My sister Beatrice is a terrific cook. She can put on a meal that smells and tastes good, a combination of dishes that not only satisfies your hunger but is a feast to the eye. In fact, it tastes so good that you are still remembering it half way through the twenty‑six miles it takes you to walk it off.
Although I am not the cook my sister Beatrice is, we do have much in common: parents, other sisters and brothers, and a knack for collecting large dogs. Currently there are three and a half between us (the half being an Anatolian Shepherd I keep part time). Beatrice has an old black lab, named Prince, and a brown retriever called Bo.
Actually Bo is just visiting for a couple of years while his owners who are in the Armed Forces are stationed in Europe. Although he has all kinds of tags and papers which say he is some special breed or other and although he is as huggable as a teddy bear, you couldn't say Bo was the most handsome dog in the county. He is pigeon‑toed and he has a weight problem, which gives him the gait of a cow coming in for the evening milking. However his swaying trot causes his tail to wag in a jaunty wave and on my daily walks, with the other dogs romping along before me, I would have to say that Bo has the happiest hind quarters of any dog I've ever seen.
Both Prince and Bo like bones to chew, and to make sure the dogs don't fight over the same bone, Beatrice gives Prince a bone to eat in the front yard, and Bo one to eat in the kitchen. Since Bo is supposedly on a diet, his bone, known as the "house bone" has very little nourishment left, and is looking somewhat bedraggled although it serves admirably as a soother.
Besides having a soft spot for dogs, my sister Beatrice and I also have something else in common. Neither of us are overly concerned with housework. In fact, we firmly believe that housework should be done only as a last resort, to relieve boredom, or when company's coming.
A while back, Beatrice decided she would invite a few people in for supper and a little music and extended the invitation to me as well. During the morning, she went on a cleaning spree. Through the down‑stairs rooms like a whirlwind she ran, putting things out of sight, dusting, polishing, and neatening up this and that. She got out her prized lace doilies, starched to perfection, to put under candle‑holders. While vacuuming she picked up Bo's house bone and set it on the coffee table, with the intention of throwing it outside after she finished with the vacuum. However, the telephone rang and she went on to something else.
At suppertime all was ready. I arrived promptly at six o'clock, followed by the other guests. Beatrice banished the dogs to the shed, and lit the candles. At five past six we sat down to roast beef, mashed potatoes, gravy, hot salads, cold salads, pickles, jellies and fresh‑baked rolls. When we had loosened our belts to the last notch, she brought on huckleberry pie with ice cream. Somehow we found room for that, too.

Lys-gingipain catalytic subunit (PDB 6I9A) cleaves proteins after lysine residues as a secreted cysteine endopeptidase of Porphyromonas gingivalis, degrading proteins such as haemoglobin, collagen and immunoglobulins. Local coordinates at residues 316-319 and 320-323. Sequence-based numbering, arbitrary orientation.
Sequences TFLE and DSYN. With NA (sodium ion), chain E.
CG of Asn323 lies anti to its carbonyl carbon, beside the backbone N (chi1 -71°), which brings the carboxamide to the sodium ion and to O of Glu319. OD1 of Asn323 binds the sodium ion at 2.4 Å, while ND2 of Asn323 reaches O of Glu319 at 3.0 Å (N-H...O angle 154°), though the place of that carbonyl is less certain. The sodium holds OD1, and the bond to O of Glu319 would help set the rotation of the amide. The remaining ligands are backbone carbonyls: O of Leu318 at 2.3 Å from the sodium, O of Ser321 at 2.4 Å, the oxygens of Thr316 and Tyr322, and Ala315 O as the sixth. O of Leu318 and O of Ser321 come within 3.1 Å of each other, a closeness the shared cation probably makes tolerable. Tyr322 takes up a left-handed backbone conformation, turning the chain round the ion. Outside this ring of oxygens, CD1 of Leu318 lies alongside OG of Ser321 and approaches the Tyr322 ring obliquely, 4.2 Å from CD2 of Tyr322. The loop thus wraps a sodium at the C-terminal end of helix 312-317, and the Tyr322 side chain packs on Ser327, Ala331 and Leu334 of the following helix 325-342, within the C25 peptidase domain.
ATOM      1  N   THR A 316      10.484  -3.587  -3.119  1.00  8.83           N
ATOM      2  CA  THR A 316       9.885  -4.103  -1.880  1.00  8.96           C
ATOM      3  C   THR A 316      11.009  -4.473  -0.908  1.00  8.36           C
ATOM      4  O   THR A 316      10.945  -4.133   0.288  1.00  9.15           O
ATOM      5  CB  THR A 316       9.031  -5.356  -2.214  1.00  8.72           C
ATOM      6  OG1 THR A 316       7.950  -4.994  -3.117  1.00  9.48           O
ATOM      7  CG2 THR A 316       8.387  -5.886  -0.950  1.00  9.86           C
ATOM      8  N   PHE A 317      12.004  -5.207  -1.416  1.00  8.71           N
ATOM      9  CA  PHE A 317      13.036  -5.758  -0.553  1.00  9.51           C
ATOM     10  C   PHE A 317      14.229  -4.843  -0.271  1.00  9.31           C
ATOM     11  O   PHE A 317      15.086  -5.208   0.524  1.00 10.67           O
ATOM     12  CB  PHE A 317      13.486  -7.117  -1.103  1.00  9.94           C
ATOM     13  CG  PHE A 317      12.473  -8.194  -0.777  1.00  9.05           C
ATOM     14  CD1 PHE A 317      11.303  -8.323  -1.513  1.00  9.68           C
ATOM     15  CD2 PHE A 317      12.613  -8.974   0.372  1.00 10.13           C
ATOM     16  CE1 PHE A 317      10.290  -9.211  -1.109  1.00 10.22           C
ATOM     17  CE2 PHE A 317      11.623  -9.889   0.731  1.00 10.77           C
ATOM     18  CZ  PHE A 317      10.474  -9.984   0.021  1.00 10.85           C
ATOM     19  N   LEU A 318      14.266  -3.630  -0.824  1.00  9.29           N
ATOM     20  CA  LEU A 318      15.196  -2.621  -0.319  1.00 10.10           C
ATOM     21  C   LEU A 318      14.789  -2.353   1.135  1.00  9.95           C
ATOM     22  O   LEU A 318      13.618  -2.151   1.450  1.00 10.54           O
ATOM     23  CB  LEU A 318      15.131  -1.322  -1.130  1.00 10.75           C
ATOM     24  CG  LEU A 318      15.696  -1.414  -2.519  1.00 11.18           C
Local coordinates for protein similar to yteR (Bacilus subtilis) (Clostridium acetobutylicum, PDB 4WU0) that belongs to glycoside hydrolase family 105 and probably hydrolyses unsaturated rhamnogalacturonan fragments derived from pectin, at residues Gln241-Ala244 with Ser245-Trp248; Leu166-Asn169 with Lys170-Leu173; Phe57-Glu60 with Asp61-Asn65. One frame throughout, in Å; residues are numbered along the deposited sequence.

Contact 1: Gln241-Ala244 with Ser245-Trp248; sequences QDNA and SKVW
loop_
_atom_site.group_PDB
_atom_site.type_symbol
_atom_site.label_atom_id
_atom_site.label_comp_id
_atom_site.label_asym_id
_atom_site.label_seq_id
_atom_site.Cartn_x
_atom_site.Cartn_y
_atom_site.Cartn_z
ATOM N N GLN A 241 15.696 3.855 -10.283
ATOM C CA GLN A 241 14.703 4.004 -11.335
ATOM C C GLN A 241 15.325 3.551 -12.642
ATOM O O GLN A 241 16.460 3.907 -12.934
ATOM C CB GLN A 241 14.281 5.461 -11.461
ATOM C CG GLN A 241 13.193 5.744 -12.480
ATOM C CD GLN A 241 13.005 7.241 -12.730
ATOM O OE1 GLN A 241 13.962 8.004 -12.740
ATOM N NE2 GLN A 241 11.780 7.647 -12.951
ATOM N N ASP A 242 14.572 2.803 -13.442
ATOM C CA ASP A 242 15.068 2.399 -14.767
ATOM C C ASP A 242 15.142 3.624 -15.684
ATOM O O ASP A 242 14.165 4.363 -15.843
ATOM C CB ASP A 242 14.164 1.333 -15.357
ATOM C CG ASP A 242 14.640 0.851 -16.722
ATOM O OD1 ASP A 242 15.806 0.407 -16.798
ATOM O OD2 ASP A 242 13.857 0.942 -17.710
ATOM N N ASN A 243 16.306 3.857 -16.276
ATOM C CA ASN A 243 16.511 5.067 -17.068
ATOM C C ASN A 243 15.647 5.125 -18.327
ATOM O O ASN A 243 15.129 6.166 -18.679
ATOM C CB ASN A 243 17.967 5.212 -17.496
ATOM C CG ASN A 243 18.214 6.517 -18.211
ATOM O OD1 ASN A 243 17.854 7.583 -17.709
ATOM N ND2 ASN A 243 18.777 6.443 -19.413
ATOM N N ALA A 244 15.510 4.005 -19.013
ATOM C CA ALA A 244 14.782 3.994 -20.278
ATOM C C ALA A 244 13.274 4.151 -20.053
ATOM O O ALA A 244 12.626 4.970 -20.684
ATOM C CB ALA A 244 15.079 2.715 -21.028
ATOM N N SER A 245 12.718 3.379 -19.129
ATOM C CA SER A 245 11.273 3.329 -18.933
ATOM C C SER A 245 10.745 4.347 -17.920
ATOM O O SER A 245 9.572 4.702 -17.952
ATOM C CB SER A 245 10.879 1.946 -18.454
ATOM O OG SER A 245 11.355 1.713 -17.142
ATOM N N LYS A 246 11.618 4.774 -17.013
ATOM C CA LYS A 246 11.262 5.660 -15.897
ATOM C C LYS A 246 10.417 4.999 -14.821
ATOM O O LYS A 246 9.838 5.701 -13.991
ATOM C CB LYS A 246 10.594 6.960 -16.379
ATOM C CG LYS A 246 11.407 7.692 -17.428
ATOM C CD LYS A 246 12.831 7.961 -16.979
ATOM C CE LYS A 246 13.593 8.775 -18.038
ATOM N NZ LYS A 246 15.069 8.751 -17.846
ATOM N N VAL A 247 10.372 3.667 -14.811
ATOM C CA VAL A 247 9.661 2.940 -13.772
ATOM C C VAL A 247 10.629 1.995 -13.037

Over dessert we discussed world happenings and sorted out Canada's financial and political affairs. And when we could finally ease away from the dining room table, we waddled, groaning, to the living room.
While those with musical abilities began tuning their instruments, Beatrice poured coffee for the rest of us. I gazed around the room admiring the paintings, the carvings and the candle‑sticks which Beatrice has collected. I looked at other interesting things including a variety of African violets and large chunk of amethyst. Suddenly I noticed one of the guests studying the coffee table. There in its own crisply starched white lace doily lay Bo's house bone, gnawed clean, although slightly frayed at the ends.
The guest was "class" all the way. Saying nothing, she moved her coffee cup to the side and joined in the singing, while they all took turns playing the accordion, piano, organ, fiddle and horn. Around midnight they graciously thanked their hosts and left to go home.
Me, I have no class at all. I said nothing at the time, nor did I remove Bo's bone. But by the next day I was full of fiendish glee. I could hardly wait to dismay Beatrice with the sight of her most interesting "Objet d"Art." However when I took her in to see, on the coffee table only the doily remained, with her guest's coffee cup off to one side.
Later, as we sat down to a game of Scrabble, I saw Bo sprawled under the kitchen table, blissfully gnch, gnch, gnch, gnching on his house bone.